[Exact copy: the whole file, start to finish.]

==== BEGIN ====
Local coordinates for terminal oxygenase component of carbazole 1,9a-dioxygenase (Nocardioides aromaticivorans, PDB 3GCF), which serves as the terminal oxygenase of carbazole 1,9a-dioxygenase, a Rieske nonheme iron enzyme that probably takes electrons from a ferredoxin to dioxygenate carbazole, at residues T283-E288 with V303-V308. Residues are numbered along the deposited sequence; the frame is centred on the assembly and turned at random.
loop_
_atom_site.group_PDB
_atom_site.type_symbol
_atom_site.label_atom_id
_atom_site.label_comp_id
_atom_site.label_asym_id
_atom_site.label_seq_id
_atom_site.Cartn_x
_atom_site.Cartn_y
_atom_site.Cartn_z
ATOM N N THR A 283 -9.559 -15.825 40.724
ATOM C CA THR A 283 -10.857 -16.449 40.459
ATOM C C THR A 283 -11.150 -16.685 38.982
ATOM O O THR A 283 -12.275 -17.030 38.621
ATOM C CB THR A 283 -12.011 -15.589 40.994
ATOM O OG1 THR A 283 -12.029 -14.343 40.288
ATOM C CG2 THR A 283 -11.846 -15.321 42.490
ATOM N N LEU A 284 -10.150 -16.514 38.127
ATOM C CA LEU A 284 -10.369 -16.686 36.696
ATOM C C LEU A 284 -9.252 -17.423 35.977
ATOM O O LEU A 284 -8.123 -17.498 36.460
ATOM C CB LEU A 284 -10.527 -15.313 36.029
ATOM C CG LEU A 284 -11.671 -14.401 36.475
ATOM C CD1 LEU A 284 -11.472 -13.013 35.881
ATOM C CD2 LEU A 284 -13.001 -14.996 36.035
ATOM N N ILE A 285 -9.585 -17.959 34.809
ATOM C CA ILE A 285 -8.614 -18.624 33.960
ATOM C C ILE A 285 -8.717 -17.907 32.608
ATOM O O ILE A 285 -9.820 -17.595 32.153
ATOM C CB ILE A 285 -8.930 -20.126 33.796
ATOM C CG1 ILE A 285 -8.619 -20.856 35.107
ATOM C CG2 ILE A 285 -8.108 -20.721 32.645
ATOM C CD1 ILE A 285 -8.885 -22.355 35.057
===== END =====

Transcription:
Local coordinates for terminal oxygenase component of carbazole 1,9a-dioxygenase (Nocardioides aromaticivorans, PDB 3GCF), which serves as the terminal oxygenase of carbazole 1,9a-dioxygenase, a Rieske nonheme iron enzyme that probably takes electrons from a ferredoxin to dioxygenate carbazole, at residues T283-E288 with V303-V308. Residues are numbered along the deposited sequence; the frame is centred on the assembly and turned at random.
loop_
_atom_site.group_PDB
_atom_site.type_symbol
_atom_site.label_atom_id
_atom_site.label_comp_id
_atom_site.label_asym_id
_atom_site.label_seq_id
_atom_site.Cartn_x
_atom_site.Cartn_y
_atom_site.Cartn_z
ATOM N N THR A 283 -9.559 -15.825 40.724
ATOM C CA THR A 283 -10.857 -16.449 40.459
ATOM C C THR A 283 -11.150 -16.685 38.982
ATOM O O THR A 283 -12.275 -17.030 38.621
ATOM C CB THR A 283 -12.011 -15.589 40.994
ATOM O OG1 THR A 283 -12.029 -14.343 40.288
ATOM C CG2 THR A 283 -11.846 -15.321 42.490
ATOM N N LEU A 284 -10.150 -16.514 38.127
ATOM C CA LEU A 284 -10.369 -16.686 36.696
ATOM C C LEU A 284 -9.252 -17.423 35.977
ATOM O O LEU A 284 -8.123 -17.498 36.460
ATOM C CB LEU A 284 -10.527 -15.313 36.029
ATOM C CG LEU A 284 -11.671 -14.401 36.475
ATOM C CD1 LEU A 284 -11.472 -13.013 35.881
ATOM C CD2 LEU A 284 -13.001 -14.996 36.035
ATOM N N ILE A 285 -9.585 -17.959 34.809
ATOM C CA ILE A 285 -8.614 -18.624 33.960
ATOM C C ILE A 285 -8.717 -17.907 32.608
ATOM O O ILE A 285 -9.820 -17.595 32.153
ATOM C CB ILE A 285 -8.930 -20.126 33.796
ATOM C CG1 ILE A 285 -8.619 -20.856 35.107
ATOM C CG2 ILE A 285 -8.108 -20.721 32.645
ATOM C CD1 ILE A 285 -8.885 -22.355 35.057